Today’s Wonder of the Day was inspired by Kasen. Kasen Wonders, “how does a helicopter work” Thanks for WONDERing with us, Kasen!
When it comes to aircraft, the sleek lines and lightning-fast speeds of airplanes can easily amaze people. Bulky, oddly-shaped helicopters rarely incite the same kinds of feelings. Once you learn about what helicopters can do, though, you might think twice the next time you see one!
Unlike airplanes, helicopters feature spinning wings called blades or rotors on top. As a helicopter's blades spin, they create a force called lift that allows the helicopter to rise into the air. A helicopter's rotors perform the same function as an airplane's wings.
Helicopters can do many things that airplanes cannot. For example, helicopters can move straight up or down and hover in the air without moving. They can also fly backwards and sideways. They can even take off or land without a runway!
These capabilities make helicopters ideal for many tasks. They've been used by the military for many years to move troops, deliver supplies, and serve as flying ambulances. Their mobility allows helicopters to get to people in hard-to-reach places, such as mountains and oceans.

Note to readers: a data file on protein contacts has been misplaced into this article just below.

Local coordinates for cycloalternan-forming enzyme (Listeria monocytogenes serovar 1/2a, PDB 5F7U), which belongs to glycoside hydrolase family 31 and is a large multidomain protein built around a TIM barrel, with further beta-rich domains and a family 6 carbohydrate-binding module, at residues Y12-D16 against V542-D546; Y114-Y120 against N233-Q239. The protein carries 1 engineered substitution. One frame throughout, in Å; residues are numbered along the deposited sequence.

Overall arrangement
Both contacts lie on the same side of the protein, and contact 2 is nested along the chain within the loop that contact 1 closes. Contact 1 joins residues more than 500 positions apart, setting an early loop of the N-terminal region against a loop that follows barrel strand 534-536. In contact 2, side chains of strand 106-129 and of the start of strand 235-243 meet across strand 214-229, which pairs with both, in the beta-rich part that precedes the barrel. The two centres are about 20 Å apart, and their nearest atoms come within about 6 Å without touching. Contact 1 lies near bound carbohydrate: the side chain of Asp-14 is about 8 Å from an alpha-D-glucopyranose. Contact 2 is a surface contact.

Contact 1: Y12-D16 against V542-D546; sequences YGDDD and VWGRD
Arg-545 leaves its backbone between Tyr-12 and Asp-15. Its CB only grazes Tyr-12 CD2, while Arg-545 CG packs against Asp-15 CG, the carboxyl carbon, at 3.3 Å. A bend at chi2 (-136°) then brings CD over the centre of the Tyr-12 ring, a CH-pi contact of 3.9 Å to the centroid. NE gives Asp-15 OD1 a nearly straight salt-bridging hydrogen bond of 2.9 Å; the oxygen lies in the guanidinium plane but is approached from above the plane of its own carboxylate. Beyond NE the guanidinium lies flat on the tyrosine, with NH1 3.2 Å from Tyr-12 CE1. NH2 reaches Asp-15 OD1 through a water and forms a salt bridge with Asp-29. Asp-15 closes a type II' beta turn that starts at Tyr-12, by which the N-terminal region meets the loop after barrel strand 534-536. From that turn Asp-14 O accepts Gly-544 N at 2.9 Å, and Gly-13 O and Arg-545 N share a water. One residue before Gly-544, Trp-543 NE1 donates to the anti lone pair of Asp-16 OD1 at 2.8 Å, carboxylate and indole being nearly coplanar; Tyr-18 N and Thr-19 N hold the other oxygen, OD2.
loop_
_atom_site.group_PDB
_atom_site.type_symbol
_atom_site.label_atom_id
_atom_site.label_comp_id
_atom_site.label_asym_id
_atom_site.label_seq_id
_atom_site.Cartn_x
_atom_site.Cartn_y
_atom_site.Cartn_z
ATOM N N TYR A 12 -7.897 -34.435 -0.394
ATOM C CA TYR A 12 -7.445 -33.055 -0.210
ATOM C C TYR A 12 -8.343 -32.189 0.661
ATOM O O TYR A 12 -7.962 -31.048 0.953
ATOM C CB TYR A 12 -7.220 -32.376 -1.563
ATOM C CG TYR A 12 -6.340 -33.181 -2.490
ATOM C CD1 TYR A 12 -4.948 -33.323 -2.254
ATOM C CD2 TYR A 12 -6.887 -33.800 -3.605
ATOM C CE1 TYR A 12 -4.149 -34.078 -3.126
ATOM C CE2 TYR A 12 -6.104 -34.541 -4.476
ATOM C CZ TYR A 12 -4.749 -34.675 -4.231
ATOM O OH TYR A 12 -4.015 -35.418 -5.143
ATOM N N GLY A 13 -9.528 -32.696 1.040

Helicopters are also used often by the media to report on breaking news and traffic. Because of their ability to hover and land without a runway, helicopters are ideal for moving large objects. They can also be used to carry large loads of water to fight forest fires.
The father of the modern helicopter is Igor Sikorsky, a Russian aeronautical engineer who later came to the United States. He first filed a patent for a helicopter design in 1931. The first working prototype of his design didn't take flight until eight years later, though.
Think you'd like to fly a helicopter some day? We think you can do it! It will take quite a bit of training, though. Flying helicopters is a lot harder than flying airplanes. Did you realize you need both hands and both feet to fly a helicopter successfully?
Standards: CCRA.W.2, CCRA.SL.1, CCRA.L.1, RST.6-8.2, RST.6-8.9